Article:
Motor Vehicle Deaths Claim More Adolescents Over Any Other Cause for 15- to 19-Year-Olds

Automobile crashes kill 3,000 young people every year. This number translates into eight adolescent fatalities per day. For every one teen female killed in a crash, two teen males encounter lethal outcomes.

The Center for Disease Control and Prevention (CDC) identified four situations producing a higher risk of casualty. Crashes occur most frequently the first year teens become eligible to drive. Nighttime driving produces double the crash risk of day light hour driving. Teen drivers with other teens in the car without an adult passenger raise the risk of an accident. As the number of teen passengers increases so does the risk of a collision. Teens report the lowest use of seat belts of any age group with 10.2 percent reporting rarely or never using the device.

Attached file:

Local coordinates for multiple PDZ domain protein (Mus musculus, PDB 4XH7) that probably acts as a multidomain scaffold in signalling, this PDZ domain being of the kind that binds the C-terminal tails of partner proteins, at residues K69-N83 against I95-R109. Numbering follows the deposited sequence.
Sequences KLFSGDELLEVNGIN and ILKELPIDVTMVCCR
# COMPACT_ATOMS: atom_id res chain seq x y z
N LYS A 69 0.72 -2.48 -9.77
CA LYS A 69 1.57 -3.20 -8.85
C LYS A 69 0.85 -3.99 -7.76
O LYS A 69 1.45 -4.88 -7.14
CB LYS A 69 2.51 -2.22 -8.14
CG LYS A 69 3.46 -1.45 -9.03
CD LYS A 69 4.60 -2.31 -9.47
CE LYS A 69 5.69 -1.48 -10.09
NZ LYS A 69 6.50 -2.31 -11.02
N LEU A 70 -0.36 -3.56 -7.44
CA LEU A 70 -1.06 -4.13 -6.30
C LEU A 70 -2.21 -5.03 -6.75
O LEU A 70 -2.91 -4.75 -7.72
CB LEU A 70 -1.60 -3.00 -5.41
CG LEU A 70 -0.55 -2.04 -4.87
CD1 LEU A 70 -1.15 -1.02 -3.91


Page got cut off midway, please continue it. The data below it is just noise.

“Car surfing” by teens began in the 1990s and news reports of injuries and deaths appeared every year since then. The term refers to riding on the exterior of a moving motor vehicle driven by another person for the thrill of the activity. Since the activity generates potentially lethal consequences even at low automobile speeds, parents’ proactive discussion with teenage children can avert deadly outcomes. Morbidity and Mortality Weekly Report indicates males between the ages of 15 to 19 years generate 70 percent of the injuries and death.

Parents’ active involvement in teen driving can avert bad outcomes with driving. Driver inexperience leads the cause for teen crashes. When parents continue supervision of their teen for extended time, a crash occurs less often. In addition to discussing the five situations identified by CDC above, parents need to discuss dangers of distracted driving, drowsy driving, reckless driving (speeding, tailgating) and impairment due to drugs or alcohol. The Injury and Violence Prevention and Control Center outlines the complete CDC’s campaign to help parents take a central role in teen safety in driving motor vehicles.


Injuries Resulting from Car Surfing – United States, 1990-2008. Morbidity and Mortality Weekly Report, 57(41):1121-1124

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